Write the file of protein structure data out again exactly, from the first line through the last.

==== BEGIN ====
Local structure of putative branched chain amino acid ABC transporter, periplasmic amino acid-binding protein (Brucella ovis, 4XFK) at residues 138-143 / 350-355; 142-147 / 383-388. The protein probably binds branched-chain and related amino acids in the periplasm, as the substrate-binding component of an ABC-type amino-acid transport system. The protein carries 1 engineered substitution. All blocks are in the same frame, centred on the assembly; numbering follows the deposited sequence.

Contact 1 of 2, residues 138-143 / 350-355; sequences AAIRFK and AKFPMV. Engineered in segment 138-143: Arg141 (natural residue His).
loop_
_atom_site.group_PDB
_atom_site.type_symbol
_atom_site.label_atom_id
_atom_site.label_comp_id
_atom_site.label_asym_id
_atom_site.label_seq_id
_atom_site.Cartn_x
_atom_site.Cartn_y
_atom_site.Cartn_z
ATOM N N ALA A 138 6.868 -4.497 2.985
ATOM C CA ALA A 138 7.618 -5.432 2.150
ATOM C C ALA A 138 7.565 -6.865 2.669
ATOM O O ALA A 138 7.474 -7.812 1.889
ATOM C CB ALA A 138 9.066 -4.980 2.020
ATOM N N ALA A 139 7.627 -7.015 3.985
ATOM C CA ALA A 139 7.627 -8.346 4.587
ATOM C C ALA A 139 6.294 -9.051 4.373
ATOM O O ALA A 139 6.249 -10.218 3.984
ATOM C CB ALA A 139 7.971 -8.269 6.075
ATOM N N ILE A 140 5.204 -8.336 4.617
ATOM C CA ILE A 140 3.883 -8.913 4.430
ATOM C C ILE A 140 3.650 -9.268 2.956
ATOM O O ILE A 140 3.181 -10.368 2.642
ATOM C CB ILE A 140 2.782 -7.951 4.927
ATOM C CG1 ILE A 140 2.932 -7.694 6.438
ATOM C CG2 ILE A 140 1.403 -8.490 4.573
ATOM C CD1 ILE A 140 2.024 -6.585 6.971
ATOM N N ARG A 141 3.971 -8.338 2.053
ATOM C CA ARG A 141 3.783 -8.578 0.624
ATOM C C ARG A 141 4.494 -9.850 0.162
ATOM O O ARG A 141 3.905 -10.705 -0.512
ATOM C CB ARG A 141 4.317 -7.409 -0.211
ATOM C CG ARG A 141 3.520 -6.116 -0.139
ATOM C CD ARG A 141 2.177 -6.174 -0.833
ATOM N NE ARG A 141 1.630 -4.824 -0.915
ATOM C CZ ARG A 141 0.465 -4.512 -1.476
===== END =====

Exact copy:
Local structure of putative branched chain amino acid ABC transporter, periplasmic amino acid-binding protein (Brucella ovis, 4XFK) at residues 138-143 / 350-355; 142-147 / 383-388. The protein probably binds branched-chain and related amino acids in the periplasm, as the substrate-binding component of an ABC-type amino-acid transport system. The protein carries 1 engineered substitution. All blocks are in the same frame, centred on the assembly; numbering follows the deposited sequence.

Contact 1 of 2, residues 138-143 / 350-355; sequences AAIRFK and AKFPMV. Engineered in segment 138-143: Arg141 (natural residue His).
loop_
_atom_site.group_PDB
_atom_site.type_symbol
_atom_site.label_atom_id
_atom_site.label_comp_id
_atom_site.label_asym_id
_atom_site.label_seq_id
_atom_site.Cartn_x
_atom_site.Cartn_y
_atom_site.Cartn_z
ATOM N N ALA A 138 6.868 -4.497 2.985
ATOM C CA ALA A 138 7.618 -5.432 2.150
ATOM C C ALA A 138 7.565 -6.865 2.669
ATOM O O ALA A 138 7.474 -7.812 1.889
ATOM C CB ALA A 138 9.066 -4.980 2.020
ATOM N N ALA A 139 7.627 -7.015 3.985
ATOM C CA ALA A 139 7.627 -8.346 4.587
ATOM C C ALA A 139 6.294 -9.051 4.373
ATOM O O ALA A 139 6.249 -10.218 3.984
ATOM C CB ALA A 139 7.971 -8.269 6.075
ATOM N N ILE A 140 5.204 -8.336 4.617
ATOM C CA ILE A 140 3.883 -8.913 4.430
ATOM C C ILE A 140 3.650 -9.268 2.956
ATOM O O ILE A 140 3.181 -10.368 2.642
ATOM C CB ILE A 140 2.782 -7.951 4.927
ATOM C CG1 ILE A 140 2.932 -7.694 6.438
ATOM C CG2 ILE A 140 1.403 -8.490 4.573
ATOM C CD1 ILE A 140 2.024 -6.585 6.971
ATOM N N ARG A 141 3.971 -8.338 2.053
ATOM C CA ARG A 141 3.783 -8.578 0.624
ATOM C C ARG A 141 4.494 -9.850 0.162
ATOM O O ARG A 141 3.905 -10.705 -0.512
ATOM C CB ARG A 141 4.317 -7.409 -0.211
ATOM C CG ARG A 141 3.520 -6.116 -0.139
ATOM C CD ARG A 141 2.177 -6.174 -0.833
ATOM N NE ARG A 141 1.630 -4.824 -0.915
ATOM C CZ ARG A 141 0.465 -4.512 -1.476